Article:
Voice of the silenced
legal officer for National Security and
Counterterrorism, is to address the lack of available
remedies for individual victims of torture in the US.
Because the ACLU had tried repeatedly to seek damages for these victims and was denied, she pursued
other avenues outside of the country to find justice.
Two examples of this were al Nashiri v Poland
and al Nashiri vs Romania, litigation on behalf of
Guantanamo prisoner Abd al-Rahim al-Nashiri
before the European Court of Human Rights, challenging the role of Poland and Romania in the CIA’s
secret detention program.
“It’s very tough to be doing work on behalf of people
who may be perceived by the public as unpopular,”
Gupta said, drawing on how Singh’s character allows
her to do what she does.
“And it’s very tough to be meeting and talking and
engaging with people who have been torture victims,
who have been absolutely broken and tortured pur-
suant to government sanctioned torture. I think that
the emotional weight of that must be overwhelming
and tremendous, and yet Amrit is somebody who per-
“She’s somebody who has a very open and calm de-
meanor about her, and yet she is very disarming. She
always possesses all of the facts, and is ready to mar-
shal all of the evidence that she has meticulously gath-
ered to basically blow the lid off of these very secret
government programs. And without people like her
who have the emotional and intellectual fortitude to
do that, I think that there would be a lot less known
about what governments are doing in our name in
gross violation of fundamental human rights allover
Singh’s most recent and highly publicized contribution to
exposing governments’ abuse of power in the name of coun-
terterrorism — the second piece of her current work along
with directly trying to help victims of torture — is
her Globalizing Torture report.
The 216-page report details the torture of 136 known victims and lists 54 foreign governments that participated in
Gupta — who is much respected for her advocacy and is
quoted extensively on racial and criminal justice issues —
says Singh worked on the report for three years, but the
process hardly included her being holed up in a quiet office.
Throughout the time of her painstaking research and
writing, she was working around the world on the litigation
in the European Court of Human Rights, speaking at conferences, continuing her data collection globally, and building up other potential forms of advocacy for victims.
One can only imagine the work ethic and dedication
“She meticulously, methodically, documented the way in
which the US government had basically enlisted over a
quarter of the countries in this world to participate in a torture program, and was able to document, country by country, what their role was, how they participated. And the
Amrit Singh makes a rare appearance at a community event to accept the South Asian Bar Association of New York’s Access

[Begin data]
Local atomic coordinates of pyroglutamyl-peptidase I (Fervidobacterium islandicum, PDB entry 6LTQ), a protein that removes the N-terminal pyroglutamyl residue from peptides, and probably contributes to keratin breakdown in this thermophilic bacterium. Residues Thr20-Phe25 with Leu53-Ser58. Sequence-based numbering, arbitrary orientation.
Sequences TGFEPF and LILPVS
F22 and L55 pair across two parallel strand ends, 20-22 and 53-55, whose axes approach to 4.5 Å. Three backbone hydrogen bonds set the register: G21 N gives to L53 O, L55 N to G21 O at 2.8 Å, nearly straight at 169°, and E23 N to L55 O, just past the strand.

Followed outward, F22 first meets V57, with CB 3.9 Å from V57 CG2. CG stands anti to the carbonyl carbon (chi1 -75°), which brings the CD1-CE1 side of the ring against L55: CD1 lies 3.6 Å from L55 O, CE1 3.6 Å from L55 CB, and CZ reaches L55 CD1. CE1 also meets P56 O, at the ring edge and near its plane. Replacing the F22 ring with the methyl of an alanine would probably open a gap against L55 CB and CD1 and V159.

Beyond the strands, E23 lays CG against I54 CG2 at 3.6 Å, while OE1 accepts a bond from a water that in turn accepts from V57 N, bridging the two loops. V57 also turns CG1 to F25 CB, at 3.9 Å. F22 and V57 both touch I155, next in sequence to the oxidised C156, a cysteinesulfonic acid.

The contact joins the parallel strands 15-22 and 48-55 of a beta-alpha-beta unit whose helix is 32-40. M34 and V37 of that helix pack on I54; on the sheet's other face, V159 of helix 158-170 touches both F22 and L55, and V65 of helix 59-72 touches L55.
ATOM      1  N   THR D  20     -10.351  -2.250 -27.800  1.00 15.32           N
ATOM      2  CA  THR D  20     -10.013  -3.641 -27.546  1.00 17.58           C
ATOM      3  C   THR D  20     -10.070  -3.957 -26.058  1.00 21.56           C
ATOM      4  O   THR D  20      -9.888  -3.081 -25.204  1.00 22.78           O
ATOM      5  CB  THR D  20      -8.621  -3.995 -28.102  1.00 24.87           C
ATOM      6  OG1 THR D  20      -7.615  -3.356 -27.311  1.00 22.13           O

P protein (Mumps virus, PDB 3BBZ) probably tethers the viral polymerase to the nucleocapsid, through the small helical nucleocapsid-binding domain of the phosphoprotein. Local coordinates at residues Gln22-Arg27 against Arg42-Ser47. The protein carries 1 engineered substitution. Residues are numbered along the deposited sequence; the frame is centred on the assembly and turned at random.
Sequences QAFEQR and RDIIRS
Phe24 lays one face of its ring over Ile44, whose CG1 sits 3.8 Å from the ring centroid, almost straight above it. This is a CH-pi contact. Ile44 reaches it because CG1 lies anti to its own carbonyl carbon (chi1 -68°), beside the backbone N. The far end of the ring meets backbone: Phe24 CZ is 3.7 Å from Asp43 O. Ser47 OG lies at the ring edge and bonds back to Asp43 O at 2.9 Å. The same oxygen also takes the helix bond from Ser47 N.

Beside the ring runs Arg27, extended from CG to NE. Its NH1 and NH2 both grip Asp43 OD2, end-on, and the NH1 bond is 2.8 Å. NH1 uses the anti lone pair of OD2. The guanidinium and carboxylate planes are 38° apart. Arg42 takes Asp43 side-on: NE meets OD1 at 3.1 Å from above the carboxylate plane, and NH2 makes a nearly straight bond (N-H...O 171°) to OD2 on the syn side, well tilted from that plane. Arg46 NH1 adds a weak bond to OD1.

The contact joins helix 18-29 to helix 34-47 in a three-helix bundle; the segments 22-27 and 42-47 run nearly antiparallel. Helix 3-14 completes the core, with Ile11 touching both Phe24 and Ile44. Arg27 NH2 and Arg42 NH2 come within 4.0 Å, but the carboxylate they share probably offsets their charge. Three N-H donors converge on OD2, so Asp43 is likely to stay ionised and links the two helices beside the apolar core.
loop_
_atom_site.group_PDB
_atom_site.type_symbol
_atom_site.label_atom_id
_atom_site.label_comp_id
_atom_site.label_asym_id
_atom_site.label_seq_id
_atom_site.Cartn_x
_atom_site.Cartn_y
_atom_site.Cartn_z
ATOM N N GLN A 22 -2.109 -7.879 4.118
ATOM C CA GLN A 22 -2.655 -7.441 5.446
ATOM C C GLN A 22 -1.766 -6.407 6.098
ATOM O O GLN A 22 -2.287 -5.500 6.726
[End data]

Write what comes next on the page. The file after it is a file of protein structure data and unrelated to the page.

to Justice Leadership Award in 2006.
The attorney, who then represented the American Civil Liberties Union, was honored for her work as a counsel in the
ACLU vs Department of Defense case, a Freedom of Information Act lawsuit filed to seek records relating to the torture of
detainees held in US custody abroad. She was also recognized for her work in the Ali vs Rumsfeld case, which was filed against
Defense Secretary Rumsfeld on behalf of Iraqi and Afghan detainees who were tortured in American custody.
report, because of Amrit’s credibility and the amount of
work that went into it, just created a huge kind of explosion
in the media... all over the world. It’s stunning — I don’t
think I’ve ever seen one report have that kind of impact,
What’s truly stunning is that through all of this, Singh
finds a way to keep a semblance of balance in her life. Her
career is front and center in the public eye, but Gupta, as a
friend, emphasized that she has a variety of interests outside
of work, a critical element of her ability to do what she does
and withstand the intellectual and emotional strain that
must go into it.
Specifically, Singh is a talented singer and has a love for
music. And, Gupta stressed, she is a funny person, constantly making her laugh, but also deeply genuine with no
tolerance for inauthenticity.
“She will not leave any stone unturned in order to expose
wrongdoing,” Gupta said. “She’s someone who has a very
dogged commitment to human rights, and you can see that
in the trajectory of her career. She is a ridiculously smart
person with a very prestigious resume, but she’s also one of
the most fundamentally decent, kind, open human beings I
know. So, it’s just been a real privilege to have her as a close
‘There has been virtually
no accountability in the US for
that’s something that cannot stand. Not only must officials
be held accountable, but there needs to be further disclosure about the extent of these operations, the victims.
There needs to be acknowledgement by the United States.
If Canada can apologize and compensate Maher Arar,
why is it that the United States, which was the principal
ringleader in all of these operations, cannot issue a similar
apology, not only to Maher Arar, but a number of other victims like Khalid El-Masri who were wrongfully abducted
and tortured? ;
This interview has been excerpted and published with
kind permission from Democracy Now.
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